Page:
Map of U.S. Jobs Created by the San Francisco Transit Center Project
The Jobs Across the United States of America Map was started in 2014 to show the Transit Center Project job creation impacts across the United States of America. This would be used to secure funding to complete the project. The San Francisco Transbay Transit Center Project is a Buy America project which means nearly all the materials used in its construction are American made. The leadership knew thousands of jobs were being created across the country and they asked me to come up with a way to illustrate it.
I developed the first version of the map just as the steel for the superstructure began arriving. Tracking the steel supply chains was easy. At the time steel mills in Arkansas, Louisiana, Michigan, Washington, Ohio, Pennsylvania , Kansas and a handful of other states were supplying the vast majority of the steel. I asked the construction manager to talk to the suppliers to estimate the number of jobs created in each state. I then compiled the information into a spreadsheet and created a simple map highlighting those states. Since the data was limited, it was easy to manually update the map.
As the project progressed, the diversity of suppliers increased dramatically. Tens of thousands of products and services were being provided by over 900 American companies in nearly every state. The volume of information overwhelmed what was possible to track in Excel. So I began building a database to handle all the mountains of data flowing in from 40+ diverse trade packages such as plumbing, electrical, interior finishing, HVAC, civil, fire protection, etc.
Contractors submitted information on every item, including Buy American certificates to the project engineers for review prior to installation. Soon the volume and complexity of the data outgrew what could be tracked using spreadsheets alone. I entered details of each item into the database including the company that made it, the location of the manufacturing facilities and their supply chains. I would walk the construction site to verify the materials being used, researched the companies online and talked to suppliers to ensure the best possible information was being used. Each summer, interns would could help me enter the information and research suppliers.
The Jobs Database was unique in that it allowed for the organization and cross referencing data from many different sources such as product data submittals, engineering drawings and calculations, mill reports, testing reports, contractor schedule of values, site surveys, internet research, interviews and phone calls with project managers on site and suppliers across the nation. The database gave us the ability to link this data to create estimates of total jobs created with specific products, manufacturing facilities, cities and states which could then be projected on a map.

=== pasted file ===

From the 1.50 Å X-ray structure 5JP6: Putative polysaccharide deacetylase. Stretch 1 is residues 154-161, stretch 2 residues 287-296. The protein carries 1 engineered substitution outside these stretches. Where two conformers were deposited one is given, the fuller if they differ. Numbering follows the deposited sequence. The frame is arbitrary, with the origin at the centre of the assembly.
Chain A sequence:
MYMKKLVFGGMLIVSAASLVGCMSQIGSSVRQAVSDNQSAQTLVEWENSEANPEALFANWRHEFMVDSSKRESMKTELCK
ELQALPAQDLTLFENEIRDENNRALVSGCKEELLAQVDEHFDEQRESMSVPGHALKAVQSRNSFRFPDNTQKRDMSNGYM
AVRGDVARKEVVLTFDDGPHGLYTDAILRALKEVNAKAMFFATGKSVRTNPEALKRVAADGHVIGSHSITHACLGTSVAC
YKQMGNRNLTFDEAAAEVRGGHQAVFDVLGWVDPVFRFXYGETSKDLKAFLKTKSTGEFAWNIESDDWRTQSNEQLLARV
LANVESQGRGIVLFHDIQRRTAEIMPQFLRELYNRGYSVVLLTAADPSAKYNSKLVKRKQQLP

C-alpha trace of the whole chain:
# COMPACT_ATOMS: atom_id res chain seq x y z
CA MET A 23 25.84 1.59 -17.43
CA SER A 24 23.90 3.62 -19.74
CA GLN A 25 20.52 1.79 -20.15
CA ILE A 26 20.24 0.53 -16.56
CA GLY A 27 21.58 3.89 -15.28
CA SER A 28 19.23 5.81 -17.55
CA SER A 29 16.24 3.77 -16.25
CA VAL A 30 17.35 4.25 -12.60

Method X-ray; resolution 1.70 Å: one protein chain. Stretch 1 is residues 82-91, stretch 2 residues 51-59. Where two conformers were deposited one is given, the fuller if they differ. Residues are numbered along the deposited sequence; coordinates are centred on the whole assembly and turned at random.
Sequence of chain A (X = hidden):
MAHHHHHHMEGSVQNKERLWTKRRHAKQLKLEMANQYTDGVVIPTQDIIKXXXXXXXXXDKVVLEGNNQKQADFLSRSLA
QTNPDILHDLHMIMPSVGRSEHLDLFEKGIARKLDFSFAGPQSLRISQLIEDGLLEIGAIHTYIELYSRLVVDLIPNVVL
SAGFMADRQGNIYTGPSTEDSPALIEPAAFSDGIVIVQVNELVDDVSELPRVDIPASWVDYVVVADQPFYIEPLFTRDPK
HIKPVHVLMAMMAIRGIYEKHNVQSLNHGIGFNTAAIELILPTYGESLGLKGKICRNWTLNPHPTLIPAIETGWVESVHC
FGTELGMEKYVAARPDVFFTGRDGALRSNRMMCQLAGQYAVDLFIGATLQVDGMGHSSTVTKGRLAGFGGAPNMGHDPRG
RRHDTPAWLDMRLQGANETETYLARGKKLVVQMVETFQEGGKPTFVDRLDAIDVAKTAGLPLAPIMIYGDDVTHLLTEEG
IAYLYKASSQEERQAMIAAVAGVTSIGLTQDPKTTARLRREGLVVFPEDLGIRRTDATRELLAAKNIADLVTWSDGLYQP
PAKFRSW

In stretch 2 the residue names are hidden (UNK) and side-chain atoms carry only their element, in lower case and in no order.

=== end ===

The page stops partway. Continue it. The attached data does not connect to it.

Product and Services Information
I started developing the database by tracking all 44 trade packages and the current billing status of each from month to month. Then, with the help of interns and our document control, we began the mining the thousands of contractor submittals, pulling information who was providing what and where they were located.
As a rule, the Prime contractors of each Trade Package do not readily provide detailed breakouts of how much they are paying their suppliers and services providers, so it was necessary to develop our own way to estimate values of products and services to the company information collected in the submittals.
At the end of each month all the Trade Packages submit a Schedule of Values (SoV) showing how much work was completed and the work's value. An SoV may contain a few as 30 line items to 500 line items. Sometimes we were lucky and a line item could be matched directly to a product but most of the time labor, equipment and materials would be grouped under broad categories and would require some sleuthing to determine reasonable distributions of costs.
We matched each SoV line item with companies providing the goods and services related to that line item. A percentage contribution was determined per company per line item then the database would calculate the expenditures per company based on the total value of the line item multiplied by the percent contribution of that company.
This sounds simple enough until one considers there are thousands of SoV line items spread-out among the 40+ trade packages on the project. Those line items must then be matched against over 900 companies identified in the submittals.
Once the data is in the database SQL queries are run against the data to calculate the money and by extension, jobs, are being distributed among cities across the nation. That city/job data is then projected on a map of the United States.
As work progressed, we were able to document over 900 American companies spread across 500 cities in 48 states. No longer was it possible to update the map by hand so I developed algorithms to sort and project the data on the map.
The maps were circulated widely at public meetings and among members of state and federal government.